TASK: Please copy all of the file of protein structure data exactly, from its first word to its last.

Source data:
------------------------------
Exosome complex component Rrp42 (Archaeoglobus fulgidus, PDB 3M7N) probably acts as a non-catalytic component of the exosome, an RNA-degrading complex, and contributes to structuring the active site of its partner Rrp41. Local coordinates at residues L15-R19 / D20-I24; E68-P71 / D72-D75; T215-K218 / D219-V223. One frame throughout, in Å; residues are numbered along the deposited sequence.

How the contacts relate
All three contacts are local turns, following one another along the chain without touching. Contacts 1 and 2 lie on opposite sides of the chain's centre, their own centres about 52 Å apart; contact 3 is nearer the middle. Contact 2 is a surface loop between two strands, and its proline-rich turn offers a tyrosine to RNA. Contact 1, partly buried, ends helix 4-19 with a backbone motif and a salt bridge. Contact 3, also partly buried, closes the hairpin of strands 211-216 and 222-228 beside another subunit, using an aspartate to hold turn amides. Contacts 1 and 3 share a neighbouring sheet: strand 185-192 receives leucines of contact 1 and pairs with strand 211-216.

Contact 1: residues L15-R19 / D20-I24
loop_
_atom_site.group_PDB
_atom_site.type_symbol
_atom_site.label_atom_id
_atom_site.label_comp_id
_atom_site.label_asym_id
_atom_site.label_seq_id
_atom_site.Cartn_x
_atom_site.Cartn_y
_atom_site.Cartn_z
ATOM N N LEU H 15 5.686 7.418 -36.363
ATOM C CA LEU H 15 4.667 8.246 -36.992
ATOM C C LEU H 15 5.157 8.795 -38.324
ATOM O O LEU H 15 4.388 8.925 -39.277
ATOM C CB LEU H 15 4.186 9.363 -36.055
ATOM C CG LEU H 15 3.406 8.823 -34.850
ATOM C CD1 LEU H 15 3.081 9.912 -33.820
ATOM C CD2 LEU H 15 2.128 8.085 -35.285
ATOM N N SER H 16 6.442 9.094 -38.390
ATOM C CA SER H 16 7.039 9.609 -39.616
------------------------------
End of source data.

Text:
Exosome complex component Rrp42 (Archaeoglobus fulgidus, PDB 3M7N) probably acts as a non-catalytic component of the exosome, an RNA-degrading complex, and contributes to structuring the active site of its partner Rrp41. Local coordinates at residues L15-R19 / D20-I24; E68-P71 / D72-D75; T215-K218 / D219-V223. One frame throughout, in Å; residues are numbered along the deposited sequence.

How the contacts relate
All three contacts are local turns, following one another along the chain without touching. Contacts 1 and 2 lie on opposite sides of the chain's centre, their own centres about 52 Å apart; contact 3 is nearer the middle. Contact 2 is a surface loop between two strands, and its proline-rich turn offers a tyrosine to RNA. Contact 1, partly buried, ends helix 4-19 with a backbone motif and a salt bridge. Contact 3, also partly buried, closes the hairpin of strands 211-216 and 222-228 beside another subunit, using an aspartate to hold turn amides. Contacts 1 and 3 share a neighbouring sheet: strand 185-192 receives leucines of contact 1 and pairs with strand 211-216.

Contact 1: residues L15-R19 / D20-I24
loop_
_atom_site.group_PDB
_atom_site.type_symbol
_atom_site.label_atom_id
_atom_site.label_comp_id
_atom_site.label_asym_id
_atom_site.label_seq_id
_atom_site.Cartn_x
_atom_site.Cartn_y
_atom_site.Cartn_z
ATOM N N LEU H 15 5.686 7.418 -36.363
ATOM C CA LEU H 15 4.667 8.246 -36.992
ATOM C C LEU H 15 5.157 8.795 -38.324
ATOM O O LEU H 15 4.388 8.925 -39.277
ATOM C CB LEU H 15 4.186 9.363 -36.055
ATOM C CG LEU H 15 3.406 8.823 -34.850
ATOM C CD1 LEU H 15 3.081 9.912 -33.820
ATOM C CD2 LEU H 15 2.128 8.085 -35.285
ATOM N N SER H 16 6.442 9.094 -38.390
ATOM C CA SER H 16 7.039 9.609 -39.616